It is easy to think of metadata as a few information fields that you tack onto an article when you submit it to a CMS. In this vision, metadata is something fairly small, a triviality in comparison to the content itself.
The reality is just the opposite; for any piece of content or data, the metadata is bigger than the data. Metadata is data that explains data. And since data needs to be explained to be useful, metadata also needs metadata to explain it. This means that behind every piece of data there is a metadata cascade that eventually leads back to unstructured stories. Therefore the metadata for any given piece of data or content is all of the data that explains the entirety of that data/content. That’s a lot.
Consider a fairly simple example. When you create a table in an HTML document, you are adding metadata to the content in the form of table markup. The table markup allows a browser to display the content as a table. But how does the browser know what the HTML tag <table> means or how to display it?
The table tag is metadata to your content, but it is also data, and as such it needs metadata to explain what it means. That metadata is the HTML specification. Take a look. It’s pretty big. Bigger than your table, probably. The metadata is bigger than the data.
Of course, the HTML specification is part of the metadata of millions of documents. The total size of all the HTML documents in the world is vastly greater than the size of the HTML specification. This is as it should be. Content or data that has common metadata can be processed by common algorithms. If we did not have a huge amount of content that shared the metadata of the HTML specification, we would not have the Web.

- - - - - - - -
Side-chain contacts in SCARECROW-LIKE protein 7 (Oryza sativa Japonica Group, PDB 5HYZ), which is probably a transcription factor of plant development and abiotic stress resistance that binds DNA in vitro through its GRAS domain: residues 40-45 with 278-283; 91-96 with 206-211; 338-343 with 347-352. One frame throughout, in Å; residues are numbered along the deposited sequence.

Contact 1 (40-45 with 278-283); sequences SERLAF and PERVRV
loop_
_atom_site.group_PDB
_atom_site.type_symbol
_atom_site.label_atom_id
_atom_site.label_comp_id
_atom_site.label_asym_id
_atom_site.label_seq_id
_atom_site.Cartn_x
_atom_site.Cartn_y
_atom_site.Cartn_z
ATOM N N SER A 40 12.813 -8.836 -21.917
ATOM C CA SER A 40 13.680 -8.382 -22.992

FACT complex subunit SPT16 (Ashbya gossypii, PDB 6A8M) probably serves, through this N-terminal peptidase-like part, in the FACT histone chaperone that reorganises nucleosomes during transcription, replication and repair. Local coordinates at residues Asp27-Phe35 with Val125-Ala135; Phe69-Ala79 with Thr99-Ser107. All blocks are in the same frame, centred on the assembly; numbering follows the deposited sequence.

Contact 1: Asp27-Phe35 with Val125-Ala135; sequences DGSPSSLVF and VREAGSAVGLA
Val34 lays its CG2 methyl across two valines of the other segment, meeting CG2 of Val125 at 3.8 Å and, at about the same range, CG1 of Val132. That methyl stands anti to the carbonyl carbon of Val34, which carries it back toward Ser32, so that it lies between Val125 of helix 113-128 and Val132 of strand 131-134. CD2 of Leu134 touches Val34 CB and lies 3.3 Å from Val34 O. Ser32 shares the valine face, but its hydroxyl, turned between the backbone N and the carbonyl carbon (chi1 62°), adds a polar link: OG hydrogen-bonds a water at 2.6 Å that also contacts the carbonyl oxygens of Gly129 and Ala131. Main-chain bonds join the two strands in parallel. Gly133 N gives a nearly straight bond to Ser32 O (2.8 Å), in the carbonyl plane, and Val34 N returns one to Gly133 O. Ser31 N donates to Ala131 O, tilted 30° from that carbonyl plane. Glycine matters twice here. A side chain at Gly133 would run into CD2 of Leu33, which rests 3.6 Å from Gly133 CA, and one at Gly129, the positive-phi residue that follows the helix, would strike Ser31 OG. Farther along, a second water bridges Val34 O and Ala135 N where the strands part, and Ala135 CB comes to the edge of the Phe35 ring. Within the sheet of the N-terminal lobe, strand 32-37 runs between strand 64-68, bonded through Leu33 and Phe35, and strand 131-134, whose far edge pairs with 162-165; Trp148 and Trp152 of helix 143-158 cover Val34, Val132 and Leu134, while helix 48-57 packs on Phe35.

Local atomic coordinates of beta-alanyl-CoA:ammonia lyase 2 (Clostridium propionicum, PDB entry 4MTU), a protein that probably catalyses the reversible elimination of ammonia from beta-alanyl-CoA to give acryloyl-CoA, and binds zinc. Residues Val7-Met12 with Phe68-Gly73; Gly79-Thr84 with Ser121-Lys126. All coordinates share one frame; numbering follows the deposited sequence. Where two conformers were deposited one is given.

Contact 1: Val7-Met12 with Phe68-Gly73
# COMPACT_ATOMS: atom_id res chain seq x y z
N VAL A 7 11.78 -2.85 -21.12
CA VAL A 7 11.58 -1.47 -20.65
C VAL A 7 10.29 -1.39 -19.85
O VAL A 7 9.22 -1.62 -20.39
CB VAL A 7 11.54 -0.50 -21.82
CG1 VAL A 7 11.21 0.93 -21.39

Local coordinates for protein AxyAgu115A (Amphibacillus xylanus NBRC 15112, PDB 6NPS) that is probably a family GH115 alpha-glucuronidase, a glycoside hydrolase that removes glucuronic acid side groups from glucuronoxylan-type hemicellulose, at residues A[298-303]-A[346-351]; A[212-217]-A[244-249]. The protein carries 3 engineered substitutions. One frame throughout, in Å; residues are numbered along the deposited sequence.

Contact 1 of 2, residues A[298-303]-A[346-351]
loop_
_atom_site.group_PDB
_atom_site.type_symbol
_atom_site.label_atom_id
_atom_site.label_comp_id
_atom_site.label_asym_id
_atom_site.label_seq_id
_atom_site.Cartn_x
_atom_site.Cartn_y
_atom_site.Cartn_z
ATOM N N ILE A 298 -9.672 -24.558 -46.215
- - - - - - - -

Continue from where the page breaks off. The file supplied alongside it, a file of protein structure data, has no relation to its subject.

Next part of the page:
Useful content always has a combination of common metadata and unique metadata. Without common metadata, it could not share any common processing, and would be very hard to manage. Without unique metadata, it would be redundant. Some of its common metadata it will share with a very large body of content, while other common metadata may only be shared with a limited range of content.
As an author, your responsibility for metadata does not end with the few pieces of data you type into the metadata record when you submit your content to the CMS. Your responsibility goes much deeper than that. You are responsible for making sure that your content conforms to its metadata — all of it.
Whatever format you are writing in, be in HTML, DITA, DOCBook, MarkDown or whatever, you have to tag your content with the appropriate tags. That is applying metadata. The process is fairly simple: you pick from a list of available tags. But the implications are significant.
An entire processing infrastructure relies on the metadata attached to your content, and the entire metadata cascade of that explains that data. You may never have read the DITA specification, but if you are writing in DITA, your content is being processed by algorithms written by someone who did (or should have). And they wrote those algorithms on the good faith assumption that when you wrapped some piece of content in a particular DITA tag, that that tag was the correct tag to use for that piece of content: that your content conformed to the metadata you applied to it.
Which means, in effect, that the algorithm is written on the tacit assumption that you have read the DITA spec, fully understood it, completely remembered it, and consistently applied it to every piece of content that you wrote.
Which, of course, you haven’t. Just, as you haven’t read the data dictionary of the bank’s database tables when you type information into an ATM or an online banking app.
To a very large extent, we could characterize usability in digital systems as avoiding the need for users to understand the full metadata cascade behind the data they create. (The rest of usability is about avoiding mechanical awkwardness — like typing angle brackets for XML tags.)